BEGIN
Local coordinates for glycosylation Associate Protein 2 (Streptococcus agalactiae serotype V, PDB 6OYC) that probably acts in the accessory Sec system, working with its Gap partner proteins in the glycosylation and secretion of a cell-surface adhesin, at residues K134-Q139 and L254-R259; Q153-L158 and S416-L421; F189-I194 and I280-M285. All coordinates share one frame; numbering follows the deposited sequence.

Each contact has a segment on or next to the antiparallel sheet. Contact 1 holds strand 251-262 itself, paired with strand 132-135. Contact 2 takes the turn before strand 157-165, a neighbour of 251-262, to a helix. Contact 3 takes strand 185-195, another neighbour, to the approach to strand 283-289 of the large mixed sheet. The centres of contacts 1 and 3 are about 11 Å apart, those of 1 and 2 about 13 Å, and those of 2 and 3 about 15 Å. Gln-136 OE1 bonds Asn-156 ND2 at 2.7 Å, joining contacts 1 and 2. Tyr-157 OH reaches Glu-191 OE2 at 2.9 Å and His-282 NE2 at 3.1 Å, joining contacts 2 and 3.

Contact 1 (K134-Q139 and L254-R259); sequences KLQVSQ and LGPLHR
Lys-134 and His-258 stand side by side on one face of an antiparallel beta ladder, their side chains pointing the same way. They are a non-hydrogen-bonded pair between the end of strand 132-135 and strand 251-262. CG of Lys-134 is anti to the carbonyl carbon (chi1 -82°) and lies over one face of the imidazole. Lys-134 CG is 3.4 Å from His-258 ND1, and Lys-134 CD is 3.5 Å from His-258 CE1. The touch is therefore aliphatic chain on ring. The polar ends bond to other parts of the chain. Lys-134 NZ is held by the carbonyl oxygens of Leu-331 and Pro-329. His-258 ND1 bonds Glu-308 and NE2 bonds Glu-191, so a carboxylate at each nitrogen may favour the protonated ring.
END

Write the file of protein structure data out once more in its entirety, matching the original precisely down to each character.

Local coordinates for glycosylation Associate Protein 2 (Streptococcus agalactiae serotype V, PDB 6OYC) that probably acts in the accessory Sec system, working with its Gap partner proteins in the glycosylation and secretion of a cell-surface adhesin, at residues K134-Q139 and L254-R259; Q153-L158 and S416-L421; F189-I194 and I280-M285. All coordinates share one frame; numbering follows the deposited sequence.

Each contact has a segment on or next to the antiparallel sheet. Contact 1 holds strand 251-262 itself, paired with strand 132-135. Contact 2 takes the turn before strand 157-165, a neighbour of 251-262, to a helix. Contact 3 takes strand 185-195, another neighbour, to the approach to strand 283-289 of the large mixed sheet. The centres of contacts 1 and 3 are about 11 Å apart, those of 1 and 2 about 13 Å, and those of 2 and 3 about 15 Å. Gln-136 OE1 bonds Asn-156 ND2 at 2.7 Å, joining contacts 1 and 2. Tyr-157 OH reaches Glu-191 OE2 at 2.9 Å and His-282 NE2 at 3.1 Å, joining contacts 2 and 3.

Contact 1 (K134-Q139 and L254-R259); sequences KLQVSQ and LGPLHR
Lys-134 and His-258 stand side by side on one face of an antiparallel beta ladder, their side chains pointing the same way. They are a non-hydrogen-bonded pair between the end of strand 132-135 and strand 251-262. CG of Lys-134 is anti to the carbonyl carbon (chi1 -82°) and lies over one face of the imidazole. Lys-134 CG is 3.4 Å from His-258 ND1, and Lys-134 CD is 3.5 Å from His-258 CE1. The touch is therefore aliphatic chain on ring. The polar ends bond to other parts of the chain. Lys-134 NZ is held by the carbonyl oxygens of Leu-331 and Pro-329. His-258 ND1 bonds Glu-308 and NE2 bonds Glu-191, so a carboxylate at each nitrogen may favour the protonated ring.